With the campaign for the Perl Raspberry Pi ebook underway, we’re releasing a few sample chapters. First one for today is a short intro chapter. Tomorrow, we’ll be releasing one with more meat, covering the basics of the Raspberry Pi range and some other tools you might need to get started. For now, here’s the intro:
Welcome! If you’re reading this, you’ve probably been using Perl for a while
and heard about the wonderful Raspberry Pi. If you haven’t programmed Perl
before, I suggest starting with Learning Perl by Randal L. Schwartz, brian d
foy, and Tom Phoenix. With that said, we try to keep the examples in this book
as simple and concise as possible, sticking to the most basic of expressions
wherever possible. Even without previous Perl experience, you
should be able to grasp the concepts we’ve presented within if you’ve done
any programming in other languages.
No previous electronics experience is necessary. We’ll be covering some of the
basics where appropriate. Most of the projects can be completed without any
soldering. In others, minimal soldering skills may be necessary. However,
being able to solder is a valuable skill to have if you are to grow further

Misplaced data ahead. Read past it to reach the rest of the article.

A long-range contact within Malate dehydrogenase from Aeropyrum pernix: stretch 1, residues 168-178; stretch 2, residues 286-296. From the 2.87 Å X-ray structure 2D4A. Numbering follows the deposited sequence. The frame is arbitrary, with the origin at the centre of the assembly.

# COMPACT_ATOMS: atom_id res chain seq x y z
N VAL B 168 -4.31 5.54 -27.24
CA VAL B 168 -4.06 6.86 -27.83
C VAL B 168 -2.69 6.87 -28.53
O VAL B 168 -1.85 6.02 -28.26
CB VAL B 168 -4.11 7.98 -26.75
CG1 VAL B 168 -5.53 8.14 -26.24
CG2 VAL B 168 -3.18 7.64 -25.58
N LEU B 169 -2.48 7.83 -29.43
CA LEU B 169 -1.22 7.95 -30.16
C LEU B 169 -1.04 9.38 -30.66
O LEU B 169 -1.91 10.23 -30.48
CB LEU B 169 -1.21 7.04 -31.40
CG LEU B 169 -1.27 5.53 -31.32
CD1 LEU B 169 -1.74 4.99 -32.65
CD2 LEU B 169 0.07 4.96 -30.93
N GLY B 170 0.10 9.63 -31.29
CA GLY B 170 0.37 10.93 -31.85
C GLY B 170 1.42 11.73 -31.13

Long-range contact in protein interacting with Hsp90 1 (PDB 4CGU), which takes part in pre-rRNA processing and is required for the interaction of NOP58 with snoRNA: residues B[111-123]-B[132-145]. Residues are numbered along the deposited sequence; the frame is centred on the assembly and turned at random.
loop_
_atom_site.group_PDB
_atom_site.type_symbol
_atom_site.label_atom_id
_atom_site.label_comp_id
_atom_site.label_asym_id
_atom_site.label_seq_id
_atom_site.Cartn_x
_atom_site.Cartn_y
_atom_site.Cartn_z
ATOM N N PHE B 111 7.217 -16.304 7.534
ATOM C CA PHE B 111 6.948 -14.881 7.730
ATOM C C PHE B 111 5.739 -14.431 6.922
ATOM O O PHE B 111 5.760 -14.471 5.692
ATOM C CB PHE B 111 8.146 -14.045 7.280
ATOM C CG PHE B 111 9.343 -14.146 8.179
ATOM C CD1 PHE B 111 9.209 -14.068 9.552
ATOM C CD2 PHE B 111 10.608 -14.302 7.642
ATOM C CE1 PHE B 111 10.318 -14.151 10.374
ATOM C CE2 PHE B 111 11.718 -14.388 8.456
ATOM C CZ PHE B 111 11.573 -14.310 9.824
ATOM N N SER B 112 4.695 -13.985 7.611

in the field of electronics.
About the Raspberry Pi
In 2012, the Raspberry Pi Foundation was started by employees of Broadcom,
intending to use one of Broadcom’s inexpensive System on a Chip (SoC) fabs
to create a low-cost computer for education. Hobbyists quickly grabbed them
up and started hacking away. Today, the line has expanded to several models,
ranging from the $5 Pi Zero, to the $35 Pi3 (most recently, the Pi3B+).
Perl was released by Larry Wall in 1987 inspired by a combination of several
other programming languages. A major revision to Perl 5 was done in 1994. Work
on Perl 6 began in 2000 as a completely separate language from Perl 5 (often
referred to as its “sister” language). Since then, work on Perl 5 has
continued. We’ll be using Perl 5 in this book. We recommend ensuring the most
recent version of Perl is installed before attempting the projects outlined in
this book, that version being 5.26 at the time of writing.
The language was important for the early web, being used in many of the first
CGIs, a simple way to write server applications. Since then, it has evolved
with the rest of the web and is still used by several large companies today.
It also continues as popular language for managing systems, and is installed
by default on the Raspberry Pi.